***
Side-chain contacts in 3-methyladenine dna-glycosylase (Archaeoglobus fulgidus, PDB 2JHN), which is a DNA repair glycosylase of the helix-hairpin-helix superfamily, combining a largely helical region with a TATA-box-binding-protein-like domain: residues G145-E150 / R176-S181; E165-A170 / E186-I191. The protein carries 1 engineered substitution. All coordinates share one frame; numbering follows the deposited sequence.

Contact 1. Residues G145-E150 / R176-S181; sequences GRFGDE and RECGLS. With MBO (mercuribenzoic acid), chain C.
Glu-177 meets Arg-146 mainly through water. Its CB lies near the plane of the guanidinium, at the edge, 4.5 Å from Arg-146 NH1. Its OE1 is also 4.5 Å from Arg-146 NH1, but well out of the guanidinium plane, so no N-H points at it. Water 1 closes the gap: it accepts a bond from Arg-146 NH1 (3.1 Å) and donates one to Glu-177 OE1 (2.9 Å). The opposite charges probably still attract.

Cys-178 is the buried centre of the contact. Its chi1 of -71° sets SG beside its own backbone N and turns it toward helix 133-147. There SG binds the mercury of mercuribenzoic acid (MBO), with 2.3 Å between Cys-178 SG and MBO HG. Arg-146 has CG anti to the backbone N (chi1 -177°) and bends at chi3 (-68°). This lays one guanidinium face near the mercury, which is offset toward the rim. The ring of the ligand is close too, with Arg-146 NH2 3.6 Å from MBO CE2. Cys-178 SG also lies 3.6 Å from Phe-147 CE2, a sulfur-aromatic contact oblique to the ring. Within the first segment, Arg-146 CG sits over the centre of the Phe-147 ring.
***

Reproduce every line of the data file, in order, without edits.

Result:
Side-chain contacts in 3-methyladenine dna-glycosylase (Archaeoglobus fulgidus, PDB 2JHN), which is a DNA repair glycosylase of the helix-hairpin-helix superfamily, combining a largely helical region with a TATA-box-binding-protein-like domain: residues G145-E150 / R176-S181; E165-A170 / E186-I191. The protein carries 1 engineered substitution. All coordinates share one frame; numbering follows the deposited sequence.

Contact 1. Residues G145-E150 / R176-S181; sequences GRFGDE and RECGLS. With MBO (mercuribenzoic acid), chain C.
Glu-177 meets Arg-146 mainly through water. Its CB lies near the plane of the guanidinium, at the edge, 4.5 Å from Arg-146 NH1. Its OE1 is also 4.5 Å from Arg-146 NH1, but well out of the guanidinium plane, so no N-H points at it. Water 1 closes the gap: it accepts a bond from Arg-146 NH1 (3.1 Å) and donates one to Glu-177 OE1 (2.9 Å). The opposite charges probably still attract.

Cys-178 is the buried centre of the contact. Its chi1 of -71° sets SG beside its own backbone N and turns it toward helix 133-147. There SG binds the mercury of mercuribenzoic acid (MBO), with 2.3 Å between Cys-178 SG and MBO HG. Arg-146 has CG anti to the backbone N (chi1 -177°) and bends at chi3 (-68°). This lays one guanidinium face near the mercury, which is offset toward the rim. The ring of the ligand is close too, with Arg-146 NH2 3.6 Å from MBO CE2. Cys-178 SG also lies 3.6 Å from Phe-147 CE2, a sulfur-aromatic contact oblique to the ring. Within the first segment, Arg-146 CG sits over the centre of the Phe-147 ring.